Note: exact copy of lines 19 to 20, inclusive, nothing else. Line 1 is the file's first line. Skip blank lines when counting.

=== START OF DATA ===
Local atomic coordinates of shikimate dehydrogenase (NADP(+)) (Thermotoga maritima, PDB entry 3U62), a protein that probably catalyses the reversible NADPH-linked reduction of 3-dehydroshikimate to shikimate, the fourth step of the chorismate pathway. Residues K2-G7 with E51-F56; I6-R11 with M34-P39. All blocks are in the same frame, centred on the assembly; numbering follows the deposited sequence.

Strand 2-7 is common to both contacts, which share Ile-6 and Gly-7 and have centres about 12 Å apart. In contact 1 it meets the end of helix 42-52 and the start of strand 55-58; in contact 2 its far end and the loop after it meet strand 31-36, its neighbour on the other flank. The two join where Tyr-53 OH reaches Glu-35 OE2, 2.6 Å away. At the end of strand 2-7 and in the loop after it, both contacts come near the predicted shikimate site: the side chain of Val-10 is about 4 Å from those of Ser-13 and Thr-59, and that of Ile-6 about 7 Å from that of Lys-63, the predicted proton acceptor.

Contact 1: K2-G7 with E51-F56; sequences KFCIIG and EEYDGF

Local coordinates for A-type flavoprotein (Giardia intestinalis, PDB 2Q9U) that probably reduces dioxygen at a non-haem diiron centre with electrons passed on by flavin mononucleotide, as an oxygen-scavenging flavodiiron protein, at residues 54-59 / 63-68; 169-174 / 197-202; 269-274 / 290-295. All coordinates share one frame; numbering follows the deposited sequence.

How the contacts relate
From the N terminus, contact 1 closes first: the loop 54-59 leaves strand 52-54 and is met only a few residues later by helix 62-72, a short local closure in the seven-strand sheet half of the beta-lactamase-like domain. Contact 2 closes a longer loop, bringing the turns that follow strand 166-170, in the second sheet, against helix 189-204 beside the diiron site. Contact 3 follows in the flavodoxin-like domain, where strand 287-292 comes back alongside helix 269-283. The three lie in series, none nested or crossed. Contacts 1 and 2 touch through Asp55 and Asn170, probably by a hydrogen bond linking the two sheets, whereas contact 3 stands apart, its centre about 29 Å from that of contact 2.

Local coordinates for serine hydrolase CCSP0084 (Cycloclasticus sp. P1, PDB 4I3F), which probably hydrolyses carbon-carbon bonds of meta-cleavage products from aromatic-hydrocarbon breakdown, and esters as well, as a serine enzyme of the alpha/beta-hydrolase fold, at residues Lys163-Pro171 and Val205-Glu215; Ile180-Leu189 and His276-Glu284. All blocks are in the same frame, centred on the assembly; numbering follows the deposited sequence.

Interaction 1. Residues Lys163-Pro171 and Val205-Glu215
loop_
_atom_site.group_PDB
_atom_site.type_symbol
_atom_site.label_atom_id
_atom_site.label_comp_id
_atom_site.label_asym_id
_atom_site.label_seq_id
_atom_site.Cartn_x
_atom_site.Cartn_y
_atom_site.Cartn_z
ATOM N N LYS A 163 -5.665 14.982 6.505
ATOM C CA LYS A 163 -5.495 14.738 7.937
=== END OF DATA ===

ATOM N N LYS A 163 -5.665 14.982 6.505
ATOM C CA LYS A 163 -5.495 14.738 7.937